GLENDIVE - His farm truck bed is edged with a rind of rust and the frost bitten air needs thawing, but as Alvin Hoff unloads his harvest of dark red beans, he feels the heft of what he hopes are the seeds to farming's future.
"I'm always willing to try something different," Hoff said. "I've always put in experimental beans, soldier beans, heirlooms. I've put in beans the Mandan Indians raised, good quality."
To Hoff, these beans are seeds of hope. Discouraged by a global farm economy offering profit margins as thin as 3 percent, Hoff is trying something that hasn't been done in these parts for decades. He's raising food for his neighbors, for the local school lunch program and Montanans wanting to know from where their food comes.
The townies call this emerging trend farm-to-table. Farmers like Hoff call it a second chance at feeding the state, which Montana farmers once did well.
There was a time when 70 percent of what Montanans ate was produced in state. They grew watermelons in Whitehall, green peas in Bozeman, apricots in Corvallis, beans in Glendive, all for commercial sale. Now there's a push to return to those days by farmers and consumers who say farm profits would be better and so would the healthfulness of the food we eat.
But it's been so long since Montana fed itself, the burning question is whether it still can.
"Montana was a net exporter of processed foods and vegetables, and of course that was canned, but the state had the infrastructure to deal with a surplus of processed food," said Nancy Matheson, who oversees commodity development for the state Agriculture Department. "Cantaloupes were raised in Circle, green peas were raised in Gallatin Valley. Turkeys were raised in Park County. Cheese and other dairy products were raised across the state. And we grew enough to export them. We served other markets."
In 1947 more than 4,000 Montanans drew paychecks from the 200-plus canneries, dairies, slaughterhouses and mills processing Montana food. Those companies as a group were one of the state's largest employers, Matheson said.
That all changed in the 1950s with the massive expansion of the federal interstate highway system and the arrival of powerful, diesel-engine trucks. The trucks, initially designed for carry troops, rumbled into American life from the military factories of World War II. Behind them they towed refrigerated trailers, developed for hauling food to soldiers without spoiling.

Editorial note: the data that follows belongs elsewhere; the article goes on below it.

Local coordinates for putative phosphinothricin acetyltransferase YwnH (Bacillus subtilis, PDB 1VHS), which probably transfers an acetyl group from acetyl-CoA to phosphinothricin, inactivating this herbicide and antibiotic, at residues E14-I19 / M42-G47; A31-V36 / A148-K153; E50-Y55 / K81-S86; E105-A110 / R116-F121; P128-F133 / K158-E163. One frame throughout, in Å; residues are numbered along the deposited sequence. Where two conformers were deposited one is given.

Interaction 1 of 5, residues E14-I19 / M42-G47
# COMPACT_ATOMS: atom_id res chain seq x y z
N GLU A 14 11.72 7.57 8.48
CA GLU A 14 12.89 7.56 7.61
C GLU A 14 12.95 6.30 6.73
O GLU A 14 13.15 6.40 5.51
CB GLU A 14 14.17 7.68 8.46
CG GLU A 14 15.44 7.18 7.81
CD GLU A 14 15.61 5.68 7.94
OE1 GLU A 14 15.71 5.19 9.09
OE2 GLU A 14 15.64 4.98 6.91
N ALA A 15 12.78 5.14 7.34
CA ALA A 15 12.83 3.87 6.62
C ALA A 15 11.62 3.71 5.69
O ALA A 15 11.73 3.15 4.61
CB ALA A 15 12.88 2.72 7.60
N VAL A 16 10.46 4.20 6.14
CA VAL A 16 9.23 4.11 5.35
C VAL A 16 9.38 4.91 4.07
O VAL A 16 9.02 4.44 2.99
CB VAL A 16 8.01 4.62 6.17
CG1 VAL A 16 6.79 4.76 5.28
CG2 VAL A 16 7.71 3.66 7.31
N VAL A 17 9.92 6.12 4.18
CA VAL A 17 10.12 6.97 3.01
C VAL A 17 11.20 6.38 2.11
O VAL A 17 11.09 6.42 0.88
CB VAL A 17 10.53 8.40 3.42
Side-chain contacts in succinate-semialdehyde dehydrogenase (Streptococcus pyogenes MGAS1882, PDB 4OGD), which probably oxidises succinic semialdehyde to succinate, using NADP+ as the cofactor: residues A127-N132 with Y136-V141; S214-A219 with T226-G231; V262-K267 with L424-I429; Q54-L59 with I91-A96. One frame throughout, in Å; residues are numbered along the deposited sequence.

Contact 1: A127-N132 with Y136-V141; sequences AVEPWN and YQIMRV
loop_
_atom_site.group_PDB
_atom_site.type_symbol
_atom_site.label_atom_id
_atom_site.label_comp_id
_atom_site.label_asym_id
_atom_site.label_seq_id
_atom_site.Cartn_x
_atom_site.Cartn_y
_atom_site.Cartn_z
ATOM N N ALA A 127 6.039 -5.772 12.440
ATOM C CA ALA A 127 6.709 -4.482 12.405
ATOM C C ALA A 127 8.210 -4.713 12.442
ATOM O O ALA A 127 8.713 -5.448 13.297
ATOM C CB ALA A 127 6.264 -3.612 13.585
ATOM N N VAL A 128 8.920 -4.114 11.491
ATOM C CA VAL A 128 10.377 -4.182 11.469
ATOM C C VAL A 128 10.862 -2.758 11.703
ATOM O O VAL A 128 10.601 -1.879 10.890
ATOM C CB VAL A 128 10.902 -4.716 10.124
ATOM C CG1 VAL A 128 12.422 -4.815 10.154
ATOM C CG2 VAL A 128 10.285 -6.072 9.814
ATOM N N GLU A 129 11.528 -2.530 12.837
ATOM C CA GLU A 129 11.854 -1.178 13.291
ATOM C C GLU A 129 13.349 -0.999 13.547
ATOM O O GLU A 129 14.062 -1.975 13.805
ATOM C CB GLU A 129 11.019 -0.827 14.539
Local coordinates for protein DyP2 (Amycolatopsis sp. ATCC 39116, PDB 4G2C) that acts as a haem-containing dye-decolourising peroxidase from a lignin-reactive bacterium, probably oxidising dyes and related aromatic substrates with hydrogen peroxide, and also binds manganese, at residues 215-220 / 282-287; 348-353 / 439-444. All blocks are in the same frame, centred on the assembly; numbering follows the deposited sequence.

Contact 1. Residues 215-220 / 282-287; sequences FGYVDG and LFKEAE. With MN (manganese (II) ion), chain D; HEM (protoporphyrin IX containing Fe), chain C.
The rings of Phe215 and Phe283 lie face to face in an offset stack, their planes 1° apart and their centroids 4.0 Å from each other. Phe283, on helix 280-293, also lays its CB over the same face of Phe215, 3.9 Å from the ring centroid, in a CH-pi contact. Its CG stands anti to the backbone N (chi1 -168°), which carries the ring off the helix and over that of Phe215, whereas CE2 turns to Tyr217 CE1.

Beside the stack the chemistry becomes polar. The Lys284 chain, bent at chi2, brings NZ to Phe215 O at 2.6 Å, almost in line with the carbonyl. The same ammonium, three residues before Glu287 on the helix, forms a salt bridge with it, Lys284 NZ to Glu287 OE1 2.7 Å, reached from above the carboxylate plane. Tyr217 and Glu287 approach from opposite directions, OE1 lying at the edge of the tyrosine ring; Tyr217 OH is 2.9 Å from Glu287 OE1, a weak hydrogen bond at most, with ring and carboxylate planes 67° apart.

Before the war, it was nearly impossible to haul food more than 50 miles. Trailers were cooled with ice and when the ice melted, food quickly spoiled.
After the war, fruit and vegetable states like California began shipping not only fresh produce across the country, but also frozen food, also perfected as part of the war effort. Food only seasonally available when grown in Montana was suddenly imported and available year round.
At the same time distribution was improving, the federal government began subsidizing certain crops like wheat, barley and pinto beans, a problem for Hoff and others favoring variety. Pretty soon it didn't make sense to grow anything the government wouldn't support, Matheson said. Federal subsidies were based on acres planted so non-subsidized, small-acre crops like vegetables quickly disappeared.
Just four decades later, despite producing enough grain to provide 40 loaves of bread a day to every man woman and child in the state, farmers are producing only 5 percent of the food in an average Montanan's diet. The rest is imported through an elaborate national food network.
The local distribution network and food processors essential for delivering Montana food to local markets has mostly disappeared. In a state with more acres plowed for farming than nearly any other, would-be buyers of Montana products must hunt to find food they need.
"The biggest challenge for us has been finding a steady reliable production stream for certain commodities," said Mark LoParco, dining services director at the University of Montana.
Montana's universities and public schools are at the forefront of the local food movement. Advocates of reviving the local food system, like state Superintendent of Public Instruction Denise Juneau, see public school and university cafeterias as essential for bringing Montana food back to the table. Juneau pegs the public school market for Montana food at $25 million. Others peg potential farm-to-cafeteria profits at $75 million if variety and processing improve.
Schools are easily the biggest food buyer in most communities, Juneau said. If the schools can get local food in the form they need it, it shouldn't be hard to get it delivered to local restaurants and stores, also. Public schools are trying to serve "all Montana" meals several times a year and working local food projects into their curriculum to make the lesson stick.